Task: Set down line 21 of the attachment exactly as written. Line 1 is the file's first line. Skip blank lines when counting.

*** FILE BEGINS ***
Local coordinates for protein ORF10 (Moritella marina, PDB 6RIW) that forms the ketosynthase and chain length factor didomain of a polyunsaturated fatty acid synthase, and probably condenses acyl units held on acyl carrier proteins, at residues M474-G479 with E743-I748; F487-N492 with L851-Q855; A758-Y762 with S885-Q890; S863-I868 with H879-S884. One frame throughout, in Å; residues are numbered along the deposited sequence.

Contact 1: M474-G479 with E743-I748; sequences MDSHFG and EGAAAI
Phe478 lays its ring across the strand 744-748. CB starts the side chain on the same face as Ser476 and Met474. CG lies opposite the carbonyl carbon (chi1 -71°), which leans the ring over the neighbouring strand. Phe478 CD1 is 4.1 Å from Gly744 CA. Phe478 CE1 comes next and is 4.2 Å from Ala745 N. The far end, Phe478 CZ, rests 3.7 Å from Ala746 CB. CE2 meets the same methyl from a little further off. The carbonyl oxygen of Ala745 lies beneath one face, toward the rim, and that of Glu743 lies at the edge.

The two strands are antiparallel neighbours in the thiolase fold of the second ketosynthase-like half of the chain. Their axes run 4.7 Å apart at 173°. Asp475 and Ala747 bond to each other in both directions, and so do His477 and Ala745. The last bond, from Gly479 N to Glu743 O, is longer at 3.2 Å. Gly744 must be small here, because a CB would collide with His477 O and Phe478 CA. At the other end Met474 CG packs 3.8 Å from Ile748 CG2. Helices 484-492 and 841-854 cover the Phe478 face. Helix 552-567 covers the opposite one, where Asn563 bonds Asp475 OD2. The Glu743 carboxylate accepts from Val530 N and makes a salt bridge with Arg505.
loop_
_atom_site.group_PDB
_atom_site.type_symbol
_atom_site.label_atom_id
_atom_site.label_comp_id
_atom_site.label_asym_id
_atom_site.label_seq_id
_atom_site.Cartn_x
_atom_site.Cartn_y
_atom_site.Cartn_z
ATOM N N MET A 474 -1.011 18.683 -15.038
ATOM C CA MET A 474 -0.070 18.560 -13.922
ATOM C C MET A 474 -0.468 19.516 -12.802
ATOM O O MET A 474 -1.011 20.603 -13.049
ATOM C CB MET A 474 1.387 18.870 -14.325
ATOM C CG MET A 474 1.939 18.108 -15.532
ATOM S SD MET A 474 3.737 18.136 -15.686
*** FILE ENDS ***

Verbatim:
ATOM S SD MET A 474 3.737 18.136 -15.686